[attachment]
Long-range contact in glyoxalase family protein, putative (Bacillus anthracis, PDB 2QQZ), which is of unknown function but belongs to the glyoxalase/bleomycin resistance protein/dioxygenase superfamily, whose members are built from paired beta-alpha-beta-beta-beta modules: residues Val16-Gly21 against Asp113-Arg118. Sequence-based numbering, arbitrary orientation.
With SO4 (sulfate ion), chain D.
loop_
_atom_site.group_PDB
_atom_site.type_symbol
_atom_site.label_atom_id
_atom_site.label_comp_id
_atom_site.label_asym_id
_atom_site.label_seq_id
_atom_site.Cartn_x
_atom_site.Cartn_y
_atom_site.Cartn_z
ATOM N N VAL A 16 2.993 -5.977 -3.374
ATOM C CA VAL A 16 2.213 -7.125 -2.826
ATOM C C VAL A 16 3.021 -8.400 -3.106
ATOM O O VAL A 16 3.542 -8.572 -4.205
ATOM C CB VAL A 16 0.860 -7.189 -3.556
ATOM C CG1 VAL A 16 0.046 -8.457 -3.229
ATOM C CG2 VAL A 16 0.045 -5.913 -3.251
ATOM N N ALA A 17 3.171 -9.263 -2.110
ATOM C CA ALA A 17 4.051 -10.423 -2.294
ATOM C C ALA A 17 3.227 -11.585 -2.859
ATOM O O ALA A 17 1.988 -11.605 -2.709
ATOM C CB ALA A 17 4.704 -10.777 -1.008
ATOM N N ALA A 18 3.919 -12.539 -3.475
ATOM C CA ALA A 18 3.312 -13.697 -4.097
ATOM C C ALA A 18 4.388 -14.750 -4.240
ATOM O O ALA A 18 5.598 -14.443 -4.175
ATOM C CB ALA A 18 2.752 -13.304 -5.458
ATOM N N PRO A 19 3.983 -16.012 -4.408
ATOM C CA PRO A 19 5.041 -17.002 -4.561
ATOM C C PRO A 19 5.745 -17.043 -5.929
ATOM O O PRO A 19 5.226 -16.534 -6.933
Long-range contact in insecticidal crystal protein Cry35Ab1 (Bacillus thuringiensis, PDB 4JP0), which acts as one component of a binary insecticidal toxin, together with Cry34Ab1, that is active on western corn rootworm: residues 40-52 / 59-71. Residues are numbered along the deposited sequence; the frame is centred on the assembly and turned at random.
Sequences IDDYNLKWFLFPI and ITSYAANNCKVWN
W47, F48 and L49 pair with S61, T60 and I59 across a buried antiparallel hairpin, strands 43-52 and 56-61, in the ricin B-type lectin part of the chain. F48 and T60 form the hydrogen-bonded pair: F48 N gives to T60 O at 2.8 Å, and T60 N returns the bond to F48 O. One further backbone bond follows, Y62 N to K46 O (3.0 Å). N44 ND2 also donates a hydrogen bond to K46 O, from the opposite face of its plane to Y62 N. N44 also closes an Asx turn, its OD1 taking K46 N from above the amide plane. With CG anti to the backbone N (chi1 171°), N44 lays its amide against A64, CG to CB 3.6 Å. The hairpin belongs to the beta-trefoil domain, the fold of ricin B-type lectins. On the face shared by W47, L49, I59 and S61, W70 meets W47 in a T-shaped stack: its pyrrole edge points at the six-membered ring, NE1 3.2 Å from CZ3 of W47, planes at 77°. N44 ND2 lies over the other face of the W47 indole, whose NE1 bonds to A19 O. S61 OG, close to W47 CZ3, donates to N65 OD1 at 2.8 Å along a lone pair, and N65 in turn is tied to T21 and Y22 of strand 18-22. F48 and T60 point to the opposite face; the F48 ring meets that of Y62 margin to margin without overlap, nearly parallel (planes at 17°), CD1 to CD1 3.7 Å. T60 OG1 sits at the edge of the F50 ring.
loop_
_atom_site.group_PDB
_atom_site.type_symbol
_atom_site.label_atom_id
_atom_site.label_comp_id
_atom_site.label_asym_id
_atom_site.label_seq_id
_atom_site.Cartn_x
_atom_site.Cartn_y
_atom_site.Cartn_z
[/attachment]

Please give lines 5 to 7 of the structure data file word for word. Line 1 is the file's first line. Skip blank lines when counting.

_atom_site.type_symbol
_atom_site.label_atom_id
_atom_site.label_comp_id